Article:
There are two individually addressable units of execution in XDTL: a package is a container containing tasks, both of them can be invoked by name. A task consists of steps denoting individual commands that are executed sequentially and cannot be addressed individually. Besides tasks, a package contains three collections: parameters, variables and connections. As in XSLT, $ denotes dereferencing: during execution, everything starting with $ is dereferenced and substituted with a value. In addition, everything between { and } is treated as a JavaScript expression and evaluated.   

There are file commands and database commands in XDTL. File commands usually launch operating system processes and are designed to handle files (move, compress, transfer etc.). File commands in XDTL RT 1.0 are:

get: downloads a file with a file transfer utility (ftp, scp, sftp)
put: uploads a file with a file transfer utility (ftp, scp, sftp)
unpack: unpacks a file with an archival utility (zip, arj, tar etc)
pack: pack a file with an archival utility (zip, arj, tar etc)
strip: cleanse a text file, eg. with a stream/regex utility (sed etc)
move: move files to another directory, usually for archival with timestamp
clear: remove everything related to a file/task from a working directory
log: adds a line to standard log output
exec: executes an arbitrary operating system command line (shell) command

Database commands control database operations:

read: transfers a text file into a database table, usually in staging area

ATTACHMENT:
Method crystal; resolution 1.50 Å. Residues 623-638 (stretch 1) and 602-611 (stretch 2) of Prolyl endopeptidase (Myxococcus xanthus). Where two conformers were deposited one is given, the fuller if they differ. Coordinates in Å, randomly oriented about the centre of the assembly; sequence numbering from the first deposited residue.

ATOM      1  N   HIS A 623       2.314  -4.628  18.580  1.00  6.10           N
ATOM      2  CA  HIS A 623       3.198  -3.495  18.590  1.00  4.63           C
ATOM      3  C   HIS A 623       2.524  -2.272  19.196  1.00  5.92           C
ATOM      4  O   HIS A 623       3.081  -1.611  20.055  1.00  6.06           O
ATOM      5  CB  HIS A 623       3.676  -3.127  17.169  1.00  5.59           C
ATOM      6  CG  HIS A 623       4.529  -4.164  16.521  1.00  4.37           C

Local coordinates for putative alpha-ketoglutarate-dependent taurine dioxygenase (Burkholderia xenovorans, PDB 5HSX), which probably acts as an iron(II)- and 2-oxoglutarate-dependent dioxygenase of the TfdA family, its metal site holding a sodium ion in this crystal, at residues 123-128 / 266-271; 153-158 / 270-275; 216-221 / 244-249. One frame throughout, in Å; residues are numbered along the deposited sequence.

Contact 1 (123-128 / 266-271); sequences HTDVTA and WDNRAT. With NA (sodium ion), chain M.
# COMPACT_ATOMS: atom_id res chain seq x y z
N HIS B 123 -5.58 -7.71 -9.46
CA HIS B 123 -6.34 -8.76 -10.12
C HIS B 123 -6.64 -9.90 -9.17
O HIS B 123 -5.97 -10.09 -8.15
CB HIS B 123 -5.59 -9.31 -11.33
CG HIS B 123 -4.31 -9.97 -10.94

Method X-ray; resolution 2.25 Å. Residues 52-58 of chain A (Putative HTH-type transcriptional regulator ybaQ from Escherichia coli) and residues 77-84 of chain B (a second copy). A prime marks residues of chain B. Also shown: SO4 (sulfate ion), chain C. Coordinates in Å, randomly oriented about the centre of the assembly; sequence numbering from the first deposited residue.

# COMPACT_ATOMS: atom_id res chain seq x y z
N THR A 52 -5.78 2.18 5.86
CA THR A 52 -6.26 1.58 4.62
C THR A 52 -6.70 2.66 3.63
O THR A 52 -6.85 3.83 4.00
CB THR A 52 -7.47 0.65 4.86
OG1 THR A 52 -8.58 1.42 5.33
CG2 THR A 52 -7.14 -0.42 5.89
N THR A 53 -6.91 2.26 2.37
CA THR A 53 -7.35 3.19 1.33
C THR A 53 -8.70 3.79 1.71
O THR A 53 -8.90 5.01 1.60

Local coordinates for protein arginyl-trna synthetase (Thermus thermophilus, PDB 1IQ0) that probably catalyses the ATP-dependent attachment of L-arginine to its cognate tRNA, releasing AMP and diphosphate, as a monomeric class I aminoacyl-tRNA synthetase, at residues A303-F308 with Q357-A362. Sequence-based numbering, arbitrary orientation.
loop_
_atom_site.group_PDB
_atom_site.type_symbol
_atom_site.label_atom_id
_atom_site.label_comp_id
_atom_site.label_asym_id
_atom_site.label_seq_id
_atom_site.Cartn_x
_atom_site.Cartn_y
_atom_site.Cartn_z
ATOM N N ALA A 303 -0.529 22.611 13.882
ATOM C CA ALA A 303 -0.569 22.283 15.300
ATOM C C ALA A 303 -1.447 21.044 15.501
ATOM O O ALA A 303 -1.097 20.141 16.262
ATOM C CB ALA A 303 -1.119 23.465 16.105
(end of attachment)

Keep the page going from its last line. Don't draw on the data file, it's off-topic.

write: transfer a database table into a text file
load: configured to load a file into a database table with a bulk load utility
dump: configured to dump a database table into a file with a bulk dump utility
transaction: wrapper for transaction processing
query: executes a database command (an SQL statement, a SPARQL query etc.)

Then come some control flow commands:

call: invokes another package or another task passing required parameters
if: adds basic conditional control

Finally, while the file and database commands constitute the backbone of XDTL, it's heart and soul are mappings and render commands:

mappings: define or retrieve metadata used to instantiate a procedure (SQL, SAS etc.)
render: merges a code template with corresponding mappings to produce executable SQL statement(s), SAS procedure(s) or any other form of executable code

Mappings and templates are fully decoupled and 'know nothing about each other': it's only during the rendering step that they meet each other to merge into an executable script or set of instructions. This enables a lot of novel opportunities: a specific set of mappings can be used with different templates for different purposes, a specific template can be reused many times with different mappings to handle different data sources, a mapping representing some business logic can be ported to another platform by rendering with another template etc.  Splendid!